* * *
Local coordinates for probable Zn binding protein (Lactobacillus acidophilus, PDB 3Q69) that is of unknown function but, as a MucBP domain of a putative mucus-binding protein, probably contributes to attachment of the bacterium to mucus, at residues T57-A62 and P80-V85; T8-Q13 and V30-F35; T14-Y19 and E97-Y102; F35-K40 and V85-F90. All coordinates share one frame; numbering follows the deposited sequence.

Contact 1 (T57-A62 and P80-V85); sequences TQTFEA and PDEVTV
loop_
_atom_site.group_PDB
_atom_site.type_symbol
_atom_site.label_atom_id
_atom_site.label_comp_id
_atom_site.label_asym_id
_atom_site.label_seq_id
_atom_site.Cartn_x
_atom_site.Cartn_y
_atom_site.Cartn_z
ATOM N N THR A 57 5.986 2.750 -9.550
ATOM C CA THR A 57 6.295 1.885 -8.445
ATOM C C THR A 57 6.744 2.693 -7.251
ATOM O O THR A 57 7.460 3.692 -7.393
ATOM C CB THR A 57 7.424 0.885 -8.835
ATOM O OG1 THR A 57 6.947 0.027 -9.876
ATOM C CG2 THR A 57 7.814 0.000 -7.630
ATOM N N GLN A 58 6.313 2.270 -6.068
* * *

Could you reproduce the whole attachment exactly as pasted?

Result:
Local coordinates for probable Zn binding protein (Lactobacillus acidophilus, PDB 3Q69) that is of unknown function but, as a MucBP domain of a putative mucus-binding protein, probably contributes to attachment of the bacterium to mucus, at residues T57-A62 and P80-V85; T8-Q13 and V30-F35; T14-Y19 and E97-Y102; F35-K40 and V85-F90. All coordinates share one frame; numbering follows the deposited sequence.

Contact 1 (T57-A62 and P80-V85); sequences TQTFEA and PDEVTV
loop_
_atom_site.group_PDB
_atom_site.type_symbol
_atom_site.label_atom_id
_atom_site.label_comp_id
_atom_site.label_asym_id
_atom_site.label_seq_id
_atom_site.Cartn_x
_atom_site.Cartn_y
_atom_site.Cartn_z
ATOM N N THR A 57 5.986 2.750 -9.550
ATOM C CA THR A 57 6.295 1.885 -8.445
ATOM C C THR A 57 6.744 2.693 -7.251
ATOM O O THR A 57 7.460 3.692 -7.393
ATOM C CB THR A 57 7.424 0.885 -8.835
ATOM O OG1 THR A 57 6.947 0.027 -9.876
ATOM C CG2 THR A 57 7.814 0.000 -7.630
ATOM N N GLN A 58 6.313 2.270 -6.068